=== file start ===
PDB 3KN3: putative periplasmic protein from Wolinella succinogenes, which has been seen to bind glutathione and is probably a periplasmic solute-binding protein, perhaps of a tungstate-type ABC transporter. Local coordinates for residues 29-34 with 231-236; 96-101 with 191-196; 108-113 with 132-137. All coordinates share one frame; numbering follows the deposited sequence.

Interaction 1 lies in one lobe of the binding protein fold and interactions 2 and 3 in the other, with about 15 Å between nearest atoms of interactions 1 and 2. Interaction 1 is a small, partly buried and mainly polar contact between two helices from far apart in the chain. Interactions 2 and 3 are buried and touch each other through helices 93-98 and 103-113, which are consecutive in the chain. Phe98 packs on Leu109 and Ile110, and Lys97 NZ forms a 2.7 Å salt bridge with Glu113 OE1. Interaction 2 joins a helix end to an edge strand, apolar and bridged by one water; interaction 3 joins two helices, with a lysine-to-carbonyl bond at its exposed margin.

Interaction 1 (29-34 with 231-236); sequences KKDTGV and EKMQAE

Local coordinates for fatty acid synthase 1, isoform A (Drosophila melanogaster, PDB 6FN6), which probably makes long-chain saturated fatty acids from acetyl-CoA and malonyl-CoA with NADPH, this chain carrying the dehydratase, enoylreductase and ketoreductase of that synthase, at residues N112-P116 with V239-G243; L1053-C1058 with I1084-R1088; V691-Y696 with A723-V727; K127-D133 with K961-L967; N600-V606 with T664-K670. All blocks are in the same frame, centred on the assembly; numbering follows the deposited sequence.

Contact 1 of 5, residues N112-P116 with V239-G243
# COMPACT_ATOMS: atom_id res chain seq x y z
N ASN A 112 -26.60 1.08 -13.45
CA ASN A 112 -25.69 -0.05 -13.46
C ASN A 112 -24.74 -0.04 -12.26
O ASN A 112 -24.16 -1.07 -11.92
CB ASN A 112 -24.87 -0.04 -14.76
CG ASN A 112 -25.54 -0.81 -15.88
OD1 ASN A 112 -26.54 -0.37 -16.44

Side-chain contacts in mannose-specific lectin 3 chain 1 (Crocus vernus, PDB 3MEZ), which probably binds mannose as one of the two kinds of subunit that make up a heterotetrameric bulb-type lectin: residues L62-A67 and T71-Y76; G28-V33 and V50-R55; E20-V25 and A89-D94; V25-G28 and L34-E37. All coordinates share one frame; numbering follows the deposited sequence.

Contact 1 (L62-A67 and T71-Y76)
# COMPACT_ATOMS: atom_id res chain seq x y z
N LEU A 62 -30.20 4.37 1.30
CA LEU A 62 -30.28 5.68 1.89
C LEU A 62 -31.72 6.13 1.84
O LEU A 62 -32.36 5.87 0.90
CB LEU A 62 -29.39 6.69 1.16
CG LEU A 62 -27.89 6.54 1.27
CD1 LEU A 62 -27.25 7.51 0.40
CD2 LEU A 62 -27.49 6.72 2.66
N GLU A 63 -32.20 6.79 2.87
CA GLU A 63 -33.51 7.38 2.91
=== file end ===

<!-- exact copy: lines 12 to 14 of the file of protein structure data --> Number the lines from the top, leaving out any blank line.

CG ASN A 112 -25.54 -0.81 -15.88
OD1 ASN A 112 -26.54 -0.37 -16.44

Side-chain contacts in mannose-specific lectin 3 chain 1 (Crocus vernus, PDB 3MEZ), which probably binds mannose as one of the two kinds of subunit that make up a heterotetrameric bulb-type lectin: residues L62-A67 and T71-Y76; G28-V33 and V50-R55; E20-V25 and A89-D94; V25-G28 and L34-E37. All coordinates share one frame; numbering follows the deposited sequence.